days of intensive education. These seminar/workshops became an annual event, albeit eventually I had to finance them with only the fees we charged. It was
at times a bit scary, and I often had to subsidize the seminars with my own money. These events included a Judge from Erlangen, as well as Peter Schmidt and
Frau Schreiber, who both later accepted our invitation without receiving a fee. Later we had American speakers such as Harry Obst and Ed Berger, Tom West and
Ben Teague. These events taught me so incredibly and indescribably much and gave many of us a good foundation as translators. But why not have a workshop
in Germany? And so Dr. Peter Schmidt organized our first German seminar in Germersheim. Frau Schreiber also offered a seminar/workshop in Erlangen and I
visited the Institute to participate in their classes for one week. An offer to help with the organization of the Erlangen workshop led to a new position as organizer.
We still attend these seminars every other year.
Meanwhile, as is the case with many a volunteer organization, after over 15 years my ever increasing volume of work became burdensome. The group eventually
included members outside the Chicago area and ATA was asked to absorb the group at a time when many other German translators were proposing the
formation of a German Division.
Along the way, my next big break came when McDonalds approached me to interpret for them. I was the first German simultaneous interpreter they hired for
their German training sessions. This was a time when the interpreter was expected to work alone in the U.S. For two weeks straight, we would work for 7 to
8 hours, had an hour break for lunch or dinner, and then continued to interpret consecutively into the night in an equipment lab. The same was true for
their big conventions every other year. I finally refused to work alone. It was only just recently that I started working for them again. But, oh boy, have
things changed; there is training for the interpreters, topic material, and two interpreters at each event. It is heaven. This was the new beginning of my interpreting
career and things fell into place.
I was now in a position to work on my own and no longer needed to balance two jobs. I left my law firm, had a stint with Deutsche Bank, added some more
client contacts and became totally independent. I bought my first computer, a Kay Pro, actually a glorified memory typewriter. Things developed fast
thereafter. I was a firm member of ATA, Internet was introduced into our profession, an on-line translation group was started, I bought a better computer,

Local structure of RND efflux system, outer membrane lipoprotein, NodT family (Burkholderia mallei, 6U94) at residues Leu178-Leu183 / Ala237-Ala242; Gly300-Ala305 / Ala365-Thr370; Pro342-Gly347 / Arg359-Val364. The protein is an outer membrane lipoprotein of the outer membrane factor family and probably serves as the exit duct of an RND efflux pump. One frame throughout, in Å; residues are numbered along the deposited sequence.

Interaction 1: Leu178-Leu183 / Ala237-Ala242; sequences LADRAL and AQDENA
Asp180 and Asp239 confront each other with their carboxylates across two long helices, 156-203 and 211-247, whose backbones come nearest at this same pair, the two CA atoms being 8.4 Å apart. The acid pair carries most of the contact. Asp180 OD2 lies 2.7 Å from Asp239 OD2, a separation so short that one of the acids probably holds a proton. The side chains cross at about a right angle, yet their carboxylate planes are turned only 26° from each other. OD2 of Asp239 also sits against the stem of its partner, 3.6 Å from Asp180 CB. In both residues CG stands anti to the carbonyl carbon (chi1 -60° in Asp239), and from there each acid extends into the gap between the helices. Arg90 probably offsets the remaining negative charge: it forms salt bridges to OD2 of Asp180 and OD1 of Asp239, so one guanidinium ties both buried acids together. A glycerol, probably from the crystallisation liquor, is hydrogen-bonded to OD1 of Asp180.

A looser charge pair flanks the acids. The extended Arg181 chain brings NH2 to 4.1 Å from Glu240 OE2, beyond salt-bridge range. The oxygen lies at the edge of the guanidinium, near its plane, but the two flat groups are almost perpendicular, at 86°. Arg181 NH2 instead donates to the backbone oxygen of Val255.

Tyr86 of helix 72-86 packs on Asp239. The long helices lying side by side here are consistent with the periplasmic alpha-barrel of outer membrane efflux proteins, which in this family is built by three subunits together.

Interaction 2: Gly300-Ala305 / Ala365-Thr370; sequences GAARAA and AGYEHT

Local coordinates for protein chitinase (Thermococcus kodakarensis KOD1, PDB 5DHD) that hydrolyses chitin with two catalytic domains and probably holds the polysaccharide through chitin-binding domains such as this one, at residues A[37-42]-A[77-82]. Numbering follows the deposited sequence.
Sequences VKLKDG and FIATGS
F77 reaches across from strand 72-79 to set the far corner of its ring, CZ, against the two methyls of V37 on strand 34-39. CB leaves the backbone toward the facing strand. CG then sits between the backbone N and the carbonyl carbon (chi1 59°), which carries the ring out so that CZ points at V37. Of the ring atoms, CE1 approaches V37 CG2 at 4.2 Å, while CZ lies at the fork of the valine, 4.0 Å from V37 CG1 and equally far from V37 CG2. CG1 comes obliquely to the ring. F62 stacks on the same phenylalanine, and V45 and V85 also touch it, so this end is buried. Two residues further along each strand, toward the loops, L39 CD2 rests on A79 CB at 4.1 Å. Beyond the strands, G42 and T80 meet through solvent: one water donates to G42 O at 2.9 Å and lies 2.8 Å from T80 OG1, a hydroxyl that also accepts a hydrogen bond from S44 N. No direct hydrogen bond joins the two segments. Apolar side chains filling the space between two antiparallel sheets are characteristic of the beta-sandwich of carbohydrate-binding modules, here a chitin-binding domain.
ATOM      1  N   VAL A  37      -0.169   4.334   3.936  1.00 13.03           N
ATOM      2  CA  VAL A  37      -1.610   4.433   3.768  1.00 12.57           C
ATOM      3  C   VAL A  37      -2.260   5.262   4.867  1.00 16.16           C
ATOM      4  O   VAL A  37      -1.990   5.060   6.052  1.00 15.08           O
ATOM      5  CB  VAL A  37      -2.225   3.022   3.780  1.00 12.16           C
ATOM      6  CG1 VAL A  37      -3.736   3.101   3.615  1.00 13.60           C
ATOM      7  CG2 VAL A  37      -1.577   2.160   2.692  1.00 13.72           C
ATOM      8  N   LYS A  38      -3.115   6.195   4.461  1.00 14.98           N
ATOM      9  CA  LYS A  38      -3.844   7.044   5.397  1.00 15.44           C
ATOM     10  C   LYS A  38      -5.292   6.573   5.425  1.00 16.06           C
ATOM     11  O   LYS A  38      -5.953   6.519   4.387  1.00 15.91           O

and life was wonderful. The rest is history.
The Moral of the Story
As Organizer of The German Translators Forum in Chicago, I was oftentimes approached by linguists who inquired about how to get started or obtain the
proper education. Some of the fledgling translators/interpreters did not always warm up to my advice, which is to go step-by-step or to do it my way of gaining a
more practical background.
My advicewhich is purely my opinion and my path to successis:
Don't rush it. A translator friend signs her email with a quote from George Bernhard Shaw, which I believe says it all:
The trouble with this world is that
the ignorant are certain,
and the intelligent are full of doubt.
My suggestion: Study a language or several languages, but concentrate on one foreign language in addition to your mother tongue, until the second language
becomes almost a native language, as English is for me. Get as broad an education as possible. In my case, I started out with literature and languages
after my very broad and tough German education in high school. I delved into English in England and French in France. I worked for several different
companies in different fields, and not necessarily as a translator/interpreter (e.g., in the legal field, for banks and technical companies, as Editor and
Translator for a literary publishing firm). I studied acting, history, and chemistry, although I don't remember much of the latter.
My career as a legal secretary was one of the most beneficial experiences for my later career. Not only was I instructed and corrected by extremely
high-caliber attorneys, but I learned how to research without the help of the Internet. I continued interpreting for a multitude of industries, including
for the German Consulate as political and diplomatic interpreter. Ultimately, I supplemented my knowledge first through the self-organized German
Translators Forum, later by attending many of the marvelous sessions at ATA, and, finally above all, through our seminars in Germany.
My mantra: read as much as possible a variety of subjects and books and learn from every aspect of life. Although my passive knowledge is vast, I still
feel I don't know enough. Equally or even more importantly, think logically. Don't rely only on Internet searches, Google, or Wikipedia or only on
dictionaries. Real life has quite a few different options available too, particularly when reaching into the past. Oh yes, and old dictionaries are also a
bonus, don't toss them yet.
Travel, meet various people, attend cultural and other events. Take different educational courses and read everything. Before the Internet, I would
read entire books on a subject I was preparing to translate or interpret.
And for those afraid of modern technology, I am sure you can master it. I opted not to work with any of the translation software tools and did and still do
very well. But I am sure it will further your careers and if you are a bit younger than I am, you will learn to master some if not all of them.
I loved my various careers, first as translator and interpreter in Germany, then in the U.S. at the law firm, and finally as a freelance translator and
interpreter. I am proud to say, I am still at it. However, I have eliminated several areas of specialty, for I find it too hard to keep up with some of the
subjects. Instead, I travel and learn more about life in other cultures and keep physically fit.